Columbia Records recorded the concert and an album soon followed. Duke appeared soon after on the cover of Time, and his resurgent popularity lasted throughout the rest of his life. Some of his most critically acclaimed albums occurred during the next decade and a half, until age and illness began to claim some of Duke's band members and, in 1974, Ellington himself.

In 1996, a tape discovered in the Voice of America's archive of its radio broadcasts revealed that the 1956 album had indeed been fabricated with studio performances mixed with some live recordings and artificial applause. Only about 40 percent of the 1956 recording was actually live.[11] The reason for this was that Ellington felt the under-rehearsed Festival suite had not been performed up to recording release standards, and he wished to have a better version on tape if it was to be issued on record. Producer George Avakian did as Ellington asked and the band entered the studio immediately after the festival. Avakian mixed in the studio version with portions of the live performance. The applause was dubbed onto the original release to cover up the fact that Gonsalves had been playing into the wrong microphone and was often completely inaudible.

On the 1999 reissue, the Voice of America live recording and live Columbia tapes were painstakingly pieced together using digital technology to create a stereophonic recording of the best-known Ellington performance of the past 50 years, this time with Gonsalves' solo clearly heard, though the beginning of the audience cheering and noise at around the seventh or eighth chorus of the solo can still be heard as well.[12] (Stereophonic LP records were not mass-produced until 1957, the year after the recording.)[13]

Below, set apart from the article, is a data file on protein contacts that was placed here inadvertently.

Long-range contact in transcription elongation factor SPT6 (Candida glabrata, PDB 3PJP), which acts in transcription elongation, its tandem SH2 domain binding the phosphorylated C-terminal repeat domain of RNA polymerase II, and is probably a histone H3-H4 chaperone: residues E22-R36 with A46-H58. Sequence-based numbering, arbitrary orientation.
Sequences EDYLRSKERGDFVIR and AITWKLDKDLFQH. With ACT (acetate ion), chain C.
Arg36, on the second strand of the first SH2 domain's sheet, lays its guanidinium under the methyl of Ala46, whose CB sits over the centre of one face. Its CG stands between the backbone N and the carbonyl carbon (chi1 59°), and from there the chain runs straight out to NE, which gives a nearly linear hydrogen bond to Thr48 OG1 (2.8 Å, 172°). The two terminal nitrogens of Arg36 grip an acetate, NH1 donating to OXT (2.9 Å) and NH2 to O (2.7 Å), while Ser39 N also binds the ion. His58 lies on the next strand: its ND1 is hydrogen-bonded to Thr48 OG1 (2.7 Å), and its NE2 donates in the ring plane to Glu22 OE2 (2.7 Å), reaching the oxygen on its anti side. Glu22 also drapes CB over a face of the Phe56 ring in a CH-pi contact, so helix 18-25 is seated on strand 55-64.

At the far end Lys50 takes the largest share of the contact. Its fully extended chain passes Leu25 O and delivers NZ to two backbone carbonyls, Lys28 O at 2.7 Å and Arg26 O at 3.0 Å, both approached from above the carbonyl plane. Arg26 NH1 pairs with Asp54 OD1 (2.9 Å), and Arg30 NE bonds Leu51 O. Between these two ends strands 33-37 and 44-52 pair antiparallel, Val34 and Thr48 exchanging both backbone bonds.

Track listing[edit]

Original 1956 LP: Ellington at Newport[edit]

Side A

  1. "Festival Junction" - 10:08
  2. "Blues to Be There" - 8:04
  3. "Newport Up" - 5:33

Side B

  1. "Jeep's Blues" - 5:12
  2. "Diminuendo and Crescendo in Blue" - 14:56

Remastered 1999 CD: Ellington at Newport (Complete)[edit]

Disc one

  1. "The Star-Spangled Banner" - 1:10
  2. Father Norman O'Connor Introduces Duke & the Orchestra / Duke Introduces Tune & Anderson, Jackson & Procope - 3:36
  3. "Black and Tan Fantasy" - 6:21
  4. Duke Introduces Cook & Tune - 0:26
  5. "Tea for Two" - 3:34
  6. Duke & Band Leave Stage / Father Norman Talks About The Festival - 2:30
  7. "Take the 'A' Train" - 4:27
  8. Duke Announces Strayhorn's A Train & Nance / Duke Introduces Festival Suite, Part I & Hamilton - 0:41
  9. "Part I - Festival Junction" - 8:10
  10. Duke Announces Soloists; Introduces Part II - 0:38
  11. "Part II - Blues to Be There" - 7:09
  12. Duke Announces Nance & Procope; Introduces Part III - 0:19
  13. "Part III - Newport Up" - 5:33
  14. Duke Announces Hamilton, Gonsalves & Terry / Duke Introduces Carney & Tune - 0:25
  15. "Sophisticated Lady" - 3:52
  16. Duke Announces Grissom & Tune - 0:17
  17. "Day In, Day Out" - 3:50